Digital Image Correlation (DIC) can be used to obtain full-field strain information on specimens under load. Through analysis of the resultant strain-contours, defects such as delaminations in composite materials can be detected, based on their effect on the deformation behaviour. This work focusses on the use of the DIC technique and two variations of active thermography (lock-in thermography and pulse thermography) for determining the lengths of delaminations in “milled-slot” specimens; for each technique, the measured delamination lengths have been compared with visually observed (i.e. photographed) delaminations grown under fatigue loading in transparent woven fabric GFRP specimens. In addition, the DIC results have been interpreted with the aid of a finite element model of the strain distribution in the milled-slot specimens. It has been found that the DIC technique provides a reasonably good method for measuring the length of the fatigue-grown delaminations after an empirical fit is applied, with the aid of the FE analysis, to overcome complications caused by fibre-bridging. On the other hand, the results using both lock-in and pulse thermography showed reasonable correlations with the visually observed (i.e. photographed) delamination lengths without the need for an empirical fit, although some post-processing of the data was required. For both thermography techniques, there were difficulties in determining the delamination lengths close to the edge of the milled slot.
Digital Image Correlation (DIC) can be used to obtain full-field strain information of specimens under load. Through analysis of the resultant strain-contours, defects such as delaminations in composite materials can be detected based on their effect on the deformation behaviour. This paper focuses on the use of DIC to detect the presence of fully embedded artificial delaminations, introduced during the manufacturing process, inside a flat panel specimen under three-point bending. Two types of delamination insert have been considered: an insert containing two sealed pieces of PTFE, and an insert consisting of a single sheet of PTFE in combination with a stress-raiser. When tested in three-point bending, the position and approximate size of the delaminations were clearly visible due to the presence of a plateaux in the longitudinal surface strain profile. Finite element modelling predictions were in good agreement with the DIC measurements for both types of artificial delamination.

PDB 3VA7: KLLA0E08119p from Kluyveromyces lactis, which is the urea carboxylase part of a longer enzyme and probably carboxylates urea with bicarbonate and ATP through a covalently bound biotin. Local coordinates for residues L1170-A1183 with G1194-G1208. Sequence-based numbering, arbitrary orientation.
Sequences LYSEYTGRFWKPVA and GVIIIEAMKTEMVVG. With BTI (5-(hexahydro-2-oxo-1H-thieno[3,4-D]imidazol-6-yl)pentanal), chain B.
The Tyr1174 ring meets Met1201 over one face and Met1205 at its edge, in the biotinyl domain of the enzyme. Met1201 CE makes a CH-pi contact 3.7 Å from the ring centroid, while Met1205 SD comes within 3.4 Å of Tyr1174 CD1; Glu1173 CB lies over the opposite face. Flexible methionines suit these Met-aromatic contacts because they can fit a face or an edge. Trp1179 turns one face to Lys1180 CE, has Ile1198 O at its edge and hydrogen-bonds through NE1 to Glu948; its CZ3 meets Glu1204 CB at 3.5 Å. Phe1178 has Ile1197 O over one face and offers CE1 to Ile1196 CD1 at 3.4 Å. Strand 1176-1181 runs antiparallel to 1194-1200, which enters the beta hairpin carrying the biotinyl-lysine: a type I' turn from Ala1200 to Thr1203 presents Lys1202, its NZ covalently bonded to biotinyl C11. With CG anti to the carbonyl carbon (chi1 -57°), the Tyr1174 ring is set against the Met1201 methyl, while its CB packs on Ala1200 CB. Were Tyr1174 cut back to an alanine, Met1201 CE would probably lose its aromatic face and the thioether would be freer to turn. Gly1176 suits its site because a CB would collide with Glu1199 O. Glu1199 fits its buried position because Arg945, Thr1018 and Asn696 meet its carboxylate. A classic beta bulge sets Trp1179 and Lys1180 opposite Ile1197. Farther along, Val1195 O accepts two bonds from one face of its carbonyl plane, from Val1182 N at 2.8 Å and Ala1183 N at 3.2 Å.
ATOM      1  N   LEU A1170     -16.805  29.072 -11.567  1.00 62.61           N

Bio-derived fibres and resins are of increasing interest as alternatives to petrochemicals in the production of so-called environmentally friendly composite materials. However, whilst the majority of systems consider complete replacement, another route is to look at the constituents that are required to give certain properties, including the content of diluents; a third is to identify ‘hot spots’ in manufacturing. This paper considers these three possibilities in the context of the production of a resin system, and presents results from a life cycle assessment. The aim of this study was to make qualitative assertions based on quantitative estimates. The current work provides a practical assessment of the contribution of the manufacturing process of a multi-part resin formulation to a range of environmental impacts. As a part of this, a multi-stage methodology, the first of its kind, which is more relevant for the batch processes used to manufacture many structural thermosetting polymer systems, was developed. This was applied to a range of resins, some of which include bio-mass derived precursors. For the boundary conditions used, the indications are that the impacts due to taking the constituents and processing them to produce the resin system are insignificant compared with those due to producing the feedstocks in the first place. Surprisingly, whether the feedstocks were from fossil resources or were bioderived was of little significance. As a consequence of the analysis, it has been demonstrated that whilst a manufacturer can make significant savings through careful management of plant and the supporting energy mix, significant improvements to the environmental impacts of resin systems can be made through the choice of particular monomers.